Liquidity Events – Top Three Blunders Of Business Sellers

James Miller,
Contributing Editor & Research Analyst,
Wealth Solutions Report

Inaugural Column On How HNW Financial Advisors Can Partner With Other Advisory Professionals To Support Owners Of Successful Businesses Before, During And After Liquidity Events

Market volatility, supply chain disruptions and geopolitical risks all continue to drive economic uncertainty that wealth management firms and their financial advisors need to factor into the guidance they provide clients.

But in an economic landscape characterized by dramatic changes, some things remain the same. This includes the central role that privately owned businesses play in the United States – And the need for the owners of such businesses to pursue a liquidity event in the form of a sale of their companies, frequently as part of the aging process.

While a successful sale of a private business sounds like a great thing for the owner, the devil is very much in the details.

Beware Of These Three Mistakes

Indeed, the net financial benefits to owners of privately held businesses from a liquidity event can be extremely variable, and it all depends on the continuum of planning and execution that must happen before, during and after any such transaction.

That’s why WSR is pleased to launch Liquidity Events – Our inaugural column on how financial advisors can think about aligning wealth, tax, legal and estate strategies to maximize the ability of private business owner clients to achieve the full sweep of their goals when selling their companies.

Achieve every target

For this issue, we spoke about the top three mistakes that happen when owners of successful, privately held businesses sell their enterprises.

We’re pleased to share insights on this topic from Donna Thrane, Senior Director of Choreo, LLP, an independent RIA with over $11.8 billion in assets under management and more than 60 financial advisors across the country.

And for a legal expert’s point of view, we also connected with Jaclyn Vary, Vice Chair of Estate Planning and Business Success Practices at Calfee, Halter & Griswold LLP.

Wealth Manager’s Perspective: Donna Thrane, Senior Director, Choreo LLP

Donna Thrane, Senior Director,
Choreo LLP

From a wealth management perspective there are three key mistakes that can happen.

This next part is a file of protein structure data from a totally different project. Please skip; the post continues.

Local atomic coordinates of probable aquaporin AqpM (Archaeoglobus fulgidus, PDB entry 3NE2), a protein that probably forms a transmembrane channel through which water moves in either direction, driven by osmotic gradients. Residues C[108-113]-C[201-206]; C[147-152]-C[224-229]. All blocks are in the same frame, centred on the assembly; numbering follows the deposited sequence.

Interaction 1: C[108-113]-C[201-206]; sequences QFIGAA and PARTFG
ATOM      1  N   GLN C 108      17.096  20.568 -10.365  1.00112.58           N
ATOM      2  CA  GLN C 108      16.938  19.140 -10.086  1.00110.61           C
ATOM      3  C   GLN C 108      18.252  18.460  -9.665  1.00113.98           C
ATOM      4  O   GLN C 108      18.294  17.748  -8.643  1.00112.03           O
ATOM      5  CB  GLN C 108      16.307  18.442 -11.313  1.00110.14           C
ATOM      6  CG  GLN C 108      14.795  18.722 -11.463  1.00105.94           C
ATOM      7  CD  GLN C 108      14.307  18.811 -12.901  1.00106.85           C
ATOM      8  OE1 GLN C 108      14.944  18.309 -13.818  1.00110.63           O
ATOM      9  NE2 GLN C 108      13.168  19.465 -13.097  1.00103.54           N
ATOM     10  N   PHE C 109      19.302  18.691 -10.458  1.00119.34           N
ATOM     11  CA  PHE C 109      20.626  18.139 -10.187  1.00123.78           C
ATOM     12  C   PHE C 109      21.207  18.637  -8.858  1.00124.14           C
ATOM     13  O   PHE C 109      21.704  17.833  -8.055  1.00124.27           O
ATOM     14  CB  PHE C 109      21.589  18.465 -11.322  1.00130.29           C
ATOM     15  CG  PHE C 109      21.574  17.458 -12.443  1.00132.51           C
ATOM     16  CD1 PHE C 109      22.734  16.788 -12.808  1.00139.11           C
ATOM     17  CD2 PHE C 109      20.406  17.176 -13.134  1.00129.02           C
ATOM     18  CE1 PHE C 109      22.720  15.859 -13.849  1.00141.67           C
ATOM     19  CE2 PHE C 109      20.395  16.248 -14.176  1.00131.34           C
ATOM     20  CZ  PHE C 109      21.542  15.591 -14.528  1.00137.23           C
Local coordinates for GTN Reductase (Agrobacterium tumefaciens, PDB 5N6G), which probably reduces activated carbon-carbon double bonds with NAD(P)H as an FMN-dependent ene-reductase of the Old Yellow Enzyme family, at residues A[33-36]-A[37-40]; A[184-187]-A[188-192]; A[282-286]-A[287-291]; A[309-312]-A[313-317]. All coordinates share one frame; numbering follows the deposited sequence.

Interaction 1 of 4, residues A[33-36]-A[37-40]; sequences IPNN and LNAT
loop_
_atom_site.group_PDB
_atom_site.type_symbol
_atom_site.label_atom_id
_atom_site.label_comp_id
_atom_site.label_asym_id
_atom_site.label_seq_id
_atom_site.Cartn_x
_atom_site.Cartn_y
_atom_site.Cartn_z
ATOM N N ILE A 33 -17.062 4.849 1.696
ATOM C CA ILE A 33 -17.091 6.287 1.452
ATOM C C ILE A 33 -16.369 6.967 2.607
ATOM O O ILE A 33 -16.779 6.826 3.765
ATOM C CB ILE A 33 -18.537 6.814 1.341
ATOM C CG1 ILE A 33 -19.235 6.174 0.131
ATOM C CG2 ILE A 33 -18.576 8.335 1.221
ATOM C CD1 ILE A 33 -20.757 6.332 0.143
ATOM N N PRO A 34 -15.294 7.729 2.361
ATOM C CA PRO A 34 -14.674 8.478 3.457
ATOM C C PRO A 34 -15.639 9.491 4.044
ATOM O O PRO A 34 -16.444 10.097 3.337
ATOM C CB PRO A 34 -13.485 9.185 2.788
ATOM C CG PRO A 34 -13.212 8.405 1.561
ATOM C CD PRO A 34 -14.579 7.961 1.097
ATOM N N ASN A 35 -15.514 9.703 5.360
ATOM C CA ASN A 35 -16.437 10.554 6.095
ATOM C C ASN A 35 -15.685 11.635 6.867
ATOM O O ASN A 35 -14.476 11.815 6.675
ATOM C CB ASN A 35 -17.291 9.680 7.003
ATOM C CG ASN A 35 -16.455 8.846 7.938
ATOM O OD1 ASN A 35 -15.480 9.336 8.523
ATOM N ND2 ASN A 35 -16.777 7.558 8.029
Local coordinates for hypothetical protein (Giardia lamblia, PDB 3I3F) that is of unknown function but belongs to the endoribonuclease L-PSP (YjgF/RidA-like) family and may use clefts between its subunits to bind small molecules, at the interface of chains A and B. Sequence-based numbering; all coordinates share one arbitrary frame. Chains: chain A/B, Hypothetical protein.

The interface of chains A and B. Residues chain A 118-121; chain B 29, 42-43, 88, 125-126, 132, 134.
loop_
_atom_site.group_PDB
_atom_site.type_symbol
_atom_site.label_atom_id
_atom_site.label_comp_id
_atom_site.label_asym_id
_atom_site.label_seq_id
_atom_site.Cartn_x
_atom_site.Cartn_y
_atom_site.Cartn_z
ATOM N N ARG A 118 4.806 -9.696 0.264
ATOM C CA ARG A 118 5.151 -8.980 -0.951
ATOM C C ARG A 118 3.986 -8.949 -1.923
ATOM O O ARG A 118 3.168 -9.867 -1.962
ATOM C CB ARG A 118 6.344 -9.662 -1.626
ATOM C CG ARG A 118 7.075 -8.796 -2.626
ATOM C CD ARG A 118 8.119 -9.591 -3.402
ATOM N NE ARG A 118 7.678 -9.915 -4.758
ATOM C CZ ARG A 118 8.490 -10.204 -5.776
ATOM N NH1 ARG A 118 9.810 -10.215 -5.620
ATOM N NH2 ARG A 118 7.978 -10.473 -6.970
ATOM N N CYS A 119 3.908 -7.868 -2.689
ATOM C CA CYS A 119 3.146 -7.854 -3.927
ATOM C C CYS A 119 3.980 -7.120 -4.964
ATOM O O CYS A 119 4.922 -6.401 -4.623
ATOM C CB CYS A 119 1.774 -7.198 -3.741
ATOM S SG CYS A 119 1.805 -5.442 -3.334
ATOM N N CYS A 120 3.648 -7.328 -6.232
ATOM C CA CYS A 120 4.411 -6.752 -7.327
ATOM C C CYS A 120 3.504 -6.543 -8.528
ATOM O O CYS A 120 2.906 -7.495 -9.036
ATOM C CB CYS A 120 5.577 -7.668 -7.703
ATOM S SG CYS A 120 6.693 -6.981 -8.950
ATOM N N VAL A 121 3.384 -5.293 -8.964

First, many business owners are so focused on operating their company and following a corporate financial plan that they forget to hire an advisor to create a personal financial plan until a liquidity event presents itself.

By getting a financial advisor involved sooner, an owner can set post-transaction lifestyle goals, optimize transaction results after income and wealth transfer taxes and after-deal expenses, and measure what does this all mean from a personal cash flow and balance sheet perspective.

Adapt as you go

The second frequent mistake is not making changes and adjustments to the plan before, during and after the transaction. Financial plans should adapt to changes in the owner’s life. A comprehensive plan should incorporate a view from one-year post-transaction as well as 20 years. Any wealth transfer planning should also consider short- and long-term perspectives, consequences and various possible outcomes.

Where will you move post-liquidity?

And third, business owners may overlook post-liquidity residency plans. There are tax implications that need to be considered if a change in residency is being considered. Being mindful of not only federal income taxes but also state income tax considerations in a business transaction are very important. There are ways to maximize after-tax proceeds at the time of sale if relocation is desired.

Legal Expert’s Perspective: Jaclyn Vary, Vice Chair of Estate Planning and Business Success Practices at Calfee, Halter & Griswold LLP

Jaclyn Vary, Vice Chair of Estate Planning and Business Success Practices,
Calfee, Halter & Griswold LLP

First, it’s never too early to involve a tax planner or estate attorney, but owners often work with one too late in the process. The best time to work with a tax planner is when you’re exploring the idea of a sale so you can identify any advantageous transfers before the transaction. Timing does matter as some estate planning techniques need a period of time between the estate planning transaction and the contemplated business sale.

Second, not knowing your entity’s tax status and tax basis. This tax information can provide guidance on how much you will net from the sale of your business and your resulting tax obligations. Your tax basis will adjust based on multiple factors such as depreciation, capital improvements and reinvested dividends, so it’s important to always have an idea of your basis.

Know the value of your business

Finally, it seems intuitive to know the value of your business, but not every owner is willing to pay for an appraisal for estate planning purposes. The valuation of a closely held business often includes a discount for lack of marketability and/or control.

Owners may be able to transfer significant wealth at a discounted value – But only if they are willing to obtain a qualified appraisal.

James Miller, Contributing Editor & Research Analyst at Wealth Solutions Report, can be reached at

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